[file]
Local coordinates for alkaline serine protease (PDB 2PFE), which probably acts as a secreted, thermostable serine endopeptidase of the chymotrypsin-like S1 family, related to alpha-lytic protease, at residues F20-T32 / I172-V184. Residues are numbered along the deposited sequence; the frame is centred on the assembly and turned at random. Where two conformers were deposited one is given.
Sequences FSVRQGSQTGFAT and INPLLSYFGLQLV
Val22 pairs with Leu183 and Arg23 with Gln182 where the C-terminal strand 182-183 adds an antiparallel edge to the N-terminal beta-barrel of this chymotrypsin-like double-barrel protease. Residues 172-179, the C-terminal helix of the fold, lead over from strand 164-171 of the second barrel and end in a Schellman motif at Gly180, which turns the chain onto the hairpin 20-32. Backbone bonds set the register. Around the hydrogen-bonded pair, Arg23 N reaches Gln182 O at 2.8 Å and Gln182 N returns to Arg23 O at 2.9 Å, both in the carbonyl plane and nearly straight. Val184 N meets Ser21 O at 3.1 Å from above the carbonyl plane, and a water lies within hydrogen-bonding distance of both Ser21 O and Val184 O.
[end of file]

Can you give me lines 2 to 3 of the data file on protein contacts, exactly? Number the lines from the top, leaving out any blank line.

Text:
Sequences FSVRQGSQTGFAT and INPLLSYFGLQLV
Val22 pairs with Leu183 and Arg23 with Gln182 where the C-terminal strand 182-183 adds an antiparallel edge to the N-terminal beta-barrel of this chymotrypsin-like double-barrel protease. Residues 172-179, the C-terminal helix of the fold, lead over from strand 164-171 of the second barrel and end in a Schellman motif at Gly180, which turns the chain onto the hairpin 20-32. Backbone bonds set the register. Around the hydrogen-bonded pair, Arg23 N reaches Gln182 O at 2.8 Å and Gln182 N returns to Arg23 O at 2.9 Å, both in the carbonyl plane and nearly straight. Val184 N meets Ser21 O at 3.1 Å from above the carbonyl plane, and a water lies within hydrogen-bonding distance of both Ser21 O and Val184 O.